TVA Won't Ask to Raise Borrowing Cap


CHATTANOOGA, Tenn. (AP) – The Tennessee Valley Authority won't ask Congress to raise its borrowing cap for at least the next 10 years.

The Chattanooga Times Free Press reports that the federal utility says it anticipates being able to reduce its net borrowing in the next two years and reduce its debt over a decade by $5 billion. That's because the demand for electricity is slowing.

Just a few years ago, agency officials worried the $30 billion debt cap imposed by Congress would be a problem.

In 2011, when TVA's internal inspector general said the agency "faces a challenging financial situation in the near future" and warned that the cap on borrowing was "a major impediment to making needed investments."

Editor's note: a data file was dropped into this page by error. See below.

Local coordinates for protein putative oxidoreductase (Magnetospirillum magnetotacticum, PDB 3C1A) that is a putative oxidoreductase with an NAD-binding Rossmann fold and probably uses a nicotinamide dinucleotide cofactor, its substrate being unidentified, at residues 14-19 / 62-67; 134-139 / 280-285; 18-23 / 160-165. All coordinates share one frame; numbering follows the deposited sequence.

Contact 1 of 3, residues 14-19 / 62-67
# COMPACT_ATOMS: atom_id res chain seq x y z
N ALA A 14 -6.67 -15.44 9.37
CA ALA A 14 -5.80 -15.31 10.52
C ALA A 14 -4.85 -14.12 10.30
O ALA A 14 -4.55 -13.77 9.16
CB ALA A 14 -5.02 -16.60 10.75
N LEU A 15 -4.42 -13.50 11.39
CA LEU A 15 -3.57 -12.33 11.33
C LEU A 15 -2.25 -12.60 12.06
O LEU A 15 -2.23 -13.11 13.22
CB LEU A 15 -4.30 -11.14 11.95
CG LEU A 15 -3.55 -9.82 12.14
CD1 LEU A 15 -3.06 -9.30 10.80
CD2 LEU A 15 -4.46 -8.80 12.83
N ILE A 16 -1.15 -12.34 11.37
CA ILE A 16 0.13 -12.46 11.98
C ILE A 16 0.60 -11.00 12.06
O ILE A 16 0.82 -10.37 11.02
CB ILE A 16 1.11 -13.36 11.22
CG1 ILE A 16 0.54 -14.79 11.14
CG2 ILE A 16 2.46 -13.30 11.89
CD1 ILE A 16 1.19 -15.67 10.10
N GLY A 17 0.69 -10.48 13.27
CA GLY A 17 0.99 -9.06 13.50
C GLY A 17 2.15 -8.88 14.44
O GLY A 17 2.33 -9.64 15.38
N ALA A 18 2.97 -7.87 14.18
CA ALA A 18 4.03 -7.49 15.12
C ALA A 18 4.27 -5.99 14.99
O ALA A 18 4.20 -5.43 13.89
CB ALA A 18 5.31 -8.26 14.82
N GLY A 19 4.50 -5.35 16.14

TVA now says its debt is expected to peak in 2015 just below the cap and then begin to decline.

"We have a window now of four or five years where we can finish our big capital projects and then turn that statutory debt line down," TVA President Bill Johnson said. "If we have a fairly accurate projection of the future and we tend to our business well, we should be well under that debt cap for at least the next decade."

TVA provides power to about 9 million people in Alabama, Georgia, Kentucky, Mississippi, North Carolina, Tennessee and Virginia.

Information from: Chattanooga Times Free Press,

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